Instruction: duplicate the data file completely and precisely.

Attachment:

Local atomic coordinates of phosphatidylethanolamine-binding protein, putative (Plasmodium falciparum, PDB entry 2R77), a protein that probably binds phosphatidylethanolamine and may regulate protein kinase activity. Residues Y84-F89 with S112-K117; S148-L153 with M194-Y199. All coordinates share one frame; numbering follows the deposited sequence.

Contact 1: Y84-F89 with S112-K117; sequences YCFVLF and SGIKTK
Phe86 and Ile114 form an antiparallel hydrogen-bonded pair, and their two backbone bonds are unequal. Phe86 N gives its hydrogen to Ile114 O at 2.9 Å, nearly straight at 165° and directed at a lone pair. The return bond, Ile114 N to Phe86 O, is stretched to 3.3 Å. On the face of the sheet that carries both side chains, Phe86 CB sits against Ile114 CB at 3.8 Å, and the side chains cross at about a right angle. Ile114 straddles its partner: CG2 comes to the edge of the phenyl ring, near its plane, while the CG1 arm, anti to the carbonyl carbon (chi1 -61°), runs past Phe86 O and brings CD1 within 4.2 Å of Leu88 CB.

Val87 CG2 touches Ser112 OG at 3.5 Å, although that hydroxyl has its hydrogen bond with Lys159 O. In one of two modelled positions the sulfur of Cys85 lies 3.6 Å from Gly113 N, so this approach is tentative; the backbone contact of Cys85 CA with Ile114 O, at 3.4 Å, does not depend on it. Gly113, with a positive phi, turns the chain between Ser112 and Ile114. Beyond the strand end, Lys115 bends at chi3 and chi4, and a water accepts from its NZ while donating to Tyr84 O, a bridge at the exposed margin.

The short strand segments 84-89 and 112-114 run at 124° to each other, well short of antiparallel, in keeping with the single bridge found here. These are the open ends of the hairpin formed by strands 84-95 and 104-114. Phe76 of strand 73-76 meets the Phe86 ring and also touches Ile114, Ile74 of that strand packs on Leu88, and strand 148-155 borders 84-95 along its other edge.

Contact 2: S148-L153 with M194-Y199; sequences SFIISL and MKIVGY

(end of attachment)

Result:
Local atomic coordinates of phosphatidylethanolamine-binding protein, putative (Plasmodium falciparum, PDB entry 2R77), a protein that probably binds phosphatidylethanolamine and may regulate protein kinase activity. Residues Y84-F89 with S112-K117; S148-L153 with M194-Y199. All coordinates share one frame; numbering follows the deposited sequence.

Contact 1: Y84-F89 with S112-K117; sequences YCFVLF and SGIKTK
Phe86 and Ile114 form an antiparallel hydrogen-bonded pair, and their two backbone bonds are unequal. Phe86 N gives its hydrogen to Ile114 O at 2.9 Å, nearly straight at 165° and directed at a lone pair. The return bond, Ile114 N to Phe86 O, is stretched to 3.3 Å. On the face of the sheet that carries both side chains, Phe86 CB sits against Ile114 CB at 3.8 Å, and the side chains cross at about a right angle. Ile114 straddles its partner: CG2 comes to the edge of the phenyl ring, near its plane, while the CG1 arm, anti to the carbonyl carbon (chi1 -61°), runs past Phe86 O and brings CD1 within 4.2 Å of Leu88 CB.

Val87 CG2 touches Ser112 OG at 3.5 Å, although that hydroxyl has its hydrogen bond with Lys159 O. In one of two modelled positions the sulfur of Cys85 lies 3.6 Å from Gly113 N, so this approach is tentative; the backbone contact of Cys85 CA with Ile114 O, at 3.4 Å, does not depend on it. Gly113, with a positive phi, turns the chain between Ser112 and Ile114. Beyond the strand end, Lys115 bends at chi3 and chi4, and a water accepts from its NZ while donating to Tyr84 O, a bridge at the exposed margin.

The short strand segments 84-89 and 112-114 run at 124° to each other, well short of antiparallel, in keeping with the single bridge found here. These are the open ends of the hairpin formed by strands 84-95 and 104-114. Phe76 of strand 73-76 meets the Phe86 ring and also touches Ile114, Ile74 of that strand packs on Leu88, and strand 148-155 borders 84-95 along its other edge.

Contact 2: S148-L153 with M194-Y199; sequences SFIISL and MKIVGY